A 58-year-old Black man was referred to the preventive cardiology clinic for a new diagnosis of essential hypertension. He has no other medical history. He was found to have blood pressure (BP) 142/93 mm Hg during a routine employer-based health screening at his software company. He reports feeling well overall and exercises four times a week at a moderate intensity. His father experienced a myocardial infarction at 54 years of age.
On physical examination, his BP is 145/90 mm Hg when measured using an appropriately positioned upper arm cuff of the correct size after he sat quietly for 5 min with his back supported and both feet on the ground. The remainder of his examination is within normal limits. Further laboratory testing reveals normal renal function and electrolytes. His 10-year risk of atherosclerotic cardiovascular disease (ASCVD) according to the pooled cohort equations is estimated at 10.3%.
Which one of the following is the best approach to manage his BP?
The correct answer is: D. Start chlorthalidone and re-evaluate in 1 month.
For adults with stage 2 hypertension, defined as BP ≥140/90 mm Hg, the 2017 multisociety Guideline for the Prevention, Detection, Evaluation, and Management of High BP in Adults recommends initiating a pharmacologic agent in addition to nonpharmacologic measures.1 In the United States, Black adults experience a disproportionately higher prevalence of hypertension and higher rates of hypertension-attributable morbidity and mortality than non-Hispanic white adults, emphasizing the importance of promptly initiating therapy for stage 2 hypertension and minimizing clinical inertia in the context of such disparities.
In general, first-line recommendations for antihypertensive therapy are angiotensin-converting enzyme (ACE) inhibitors or angiotensin-receptor blockers (ARBs), calcium channel blockers (CCBs), or thiazide diuretics. However, there are differences by race/ethnicity that are important to consider. In Black patients, thiazide diuretics or CCBs are preferred first-line agents over ACE inhibitors or ARBs according to this guideline. The landmark ALLHAT (Antihypertensive and Lipid-Lowering Treatment to Prevent Heart Attack) trial randomized 33,357 participants (35% Black) with hypertension and at least one other coronary disease risk factor to chlorthalidone, amlodipine, or lisinopril for a mean follow-up of 4.9 years. The ALLHAT trial found that overall BP lowering was most effective in the chlorthalidone group. In a prespecified subgroup analysis, chlorthalidone resulted in a greater decrease in systolic BP in Black participants than lisinopril (p < 0.001 for interaction by race). In Black participants, risk for stroke was higher in the lisinopril group versus the chlorthalidone group, whereas no such differences were seen in non-Black participants.2 In another subgroup analysis of the ALLHAT trial, BP lowering was less effective in the lisinopril group compared with the amlodipine group, with a mean follow-up BP difference of 3.9/2.1 mm Hg in Black women and 2.7/1.6 mm Hg in Black men. There were elevated rates of stroke and angioedema with lisinopril compared with amlodipine in Black participants.3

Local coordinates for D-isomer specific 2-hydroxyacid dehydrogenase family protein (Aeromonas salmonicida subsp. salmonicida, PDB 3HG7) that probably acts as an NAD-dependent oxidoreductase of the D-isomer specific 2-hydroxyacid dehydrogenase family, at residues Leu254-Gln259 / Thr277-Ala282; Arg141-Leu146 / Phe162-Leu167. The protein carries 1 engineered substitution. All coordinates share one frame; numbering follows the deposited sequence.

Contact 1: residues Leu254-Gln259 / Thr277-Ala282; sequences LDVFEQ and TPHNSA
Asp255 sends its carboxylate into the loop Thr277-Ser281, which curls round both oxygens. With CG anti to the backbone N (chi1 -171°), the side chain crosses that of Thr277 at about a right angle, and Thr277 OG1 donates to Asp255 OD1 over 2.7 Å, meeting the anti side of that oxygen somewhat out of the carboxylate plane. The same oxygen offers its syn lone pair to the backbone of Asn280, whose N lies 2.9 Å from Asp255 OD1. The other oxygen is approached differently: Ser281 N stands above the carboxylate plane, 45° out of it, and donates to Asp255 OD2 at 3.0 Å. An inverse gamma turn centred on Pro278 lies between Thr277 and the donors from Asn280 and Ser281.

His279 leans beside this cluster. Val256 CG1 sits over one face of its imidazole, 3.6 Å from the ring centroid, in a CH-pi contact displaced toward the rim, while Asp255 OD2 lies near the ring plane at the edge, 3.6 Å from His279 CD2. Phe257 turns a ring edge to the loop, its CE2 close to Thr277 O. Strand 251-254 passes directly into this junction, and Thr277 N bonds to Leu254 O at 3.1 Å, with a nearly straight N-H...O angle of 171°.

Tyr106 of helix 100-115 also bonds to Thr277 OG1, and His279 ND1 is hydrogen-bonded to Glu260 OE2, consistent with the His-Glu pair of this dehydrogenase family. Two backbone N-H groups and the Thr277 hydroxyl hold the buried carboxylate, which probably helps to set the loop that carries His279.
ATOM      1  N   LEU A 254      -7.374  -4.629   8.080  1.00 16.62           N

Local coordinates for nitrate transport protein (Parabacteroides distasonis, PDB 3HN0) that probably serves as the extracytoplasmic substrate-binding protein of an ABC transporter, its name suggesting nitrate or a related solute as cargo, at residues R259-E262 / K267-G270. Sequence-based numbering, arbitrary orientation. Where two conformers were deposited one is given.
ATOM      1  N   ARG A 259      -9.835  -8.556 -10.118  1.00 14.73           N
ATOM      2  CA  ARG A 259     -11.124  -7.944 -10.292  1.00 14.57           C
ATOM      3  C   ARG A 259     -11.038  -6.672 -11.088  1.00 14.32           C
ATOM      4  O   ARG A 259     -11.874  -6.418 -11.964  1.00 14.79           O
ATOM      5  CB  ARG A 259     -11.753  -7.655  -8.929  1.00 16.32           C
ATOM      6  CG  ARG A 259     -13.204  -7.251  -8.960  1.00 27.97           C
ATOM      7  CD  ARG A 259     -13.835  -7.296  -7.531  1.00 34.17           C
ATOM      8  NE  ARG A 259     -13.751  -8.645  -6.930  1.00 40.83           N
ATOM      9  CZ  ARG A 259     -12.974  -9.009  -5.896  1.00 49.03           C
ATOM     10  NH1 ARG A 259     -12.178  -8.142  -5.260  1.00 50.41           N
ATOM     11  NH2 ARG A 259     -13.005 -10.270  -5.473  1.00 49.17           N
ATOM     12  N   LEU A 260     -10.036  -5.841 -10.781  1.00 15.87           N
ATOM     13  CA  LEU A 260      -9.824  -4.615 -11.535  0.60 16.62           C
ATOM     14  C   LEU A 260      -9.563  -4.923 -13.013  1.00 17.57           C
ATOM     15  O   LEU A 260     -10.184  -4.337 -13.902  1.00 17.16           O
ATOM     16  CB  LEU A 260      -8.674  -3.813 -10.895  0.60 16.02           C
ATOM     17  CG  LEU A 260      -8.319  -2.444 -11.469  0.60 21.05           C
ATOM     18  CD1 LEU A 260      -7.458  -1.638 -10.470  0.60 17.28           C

In this patient with stage 2 hypertension and a family history of coronary artery disease, prompt hypertension control is important. His goal BP is <130/80 mm Hg by guidelines based on his 10-year ASCVD risk being >10%. Thus, of the available answer choices, a thiazide or thiazide-like diuretic would be recommended as initial therapy in addition to nonpharmacologic approaches, with timely re-evaluation to ensure adequate BP control and cardiovascular risk reduction.
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Whelton PK, Carey RM, Aronow WS, et al. 2017 ACC/AHA/AAPA/ABC/ACPM/AGS/APha/ASH/ASPC/NMA/PCNA guideline for the prevention, detection, evaluation, and management of high blood pressure in adults: a report of the American College of Cardiology/American Heart Association Task Force on Clinical Practice Guidelines. J Am Coll Cardiol 2018;71:e127-e248.
Wright JT Jr, Dunn JK, Cutler JA, et al.; ALLHAT Collaborative Research Group. Outcomes in hypertensive black and nonblack patients treated with chlorthalidone, amlodipine, and lisinopril. JAMA 2005;293:1595-608.
Leenen FH, Nwachuku CE, Black HR, et al.; Antihypertensive and Lipid-Lowering Treatment to Prevent Heart Attack Trial Collaborative Research Group. Clinical events in high-risk hypertensive patients randomly assigned to calcium channel blocker versus angiotensin-converting enzyme inhibitor in the antihypertensive and lipid-lowering treatment to prevent heart attack trial. Hypertension 2006;48:374-84.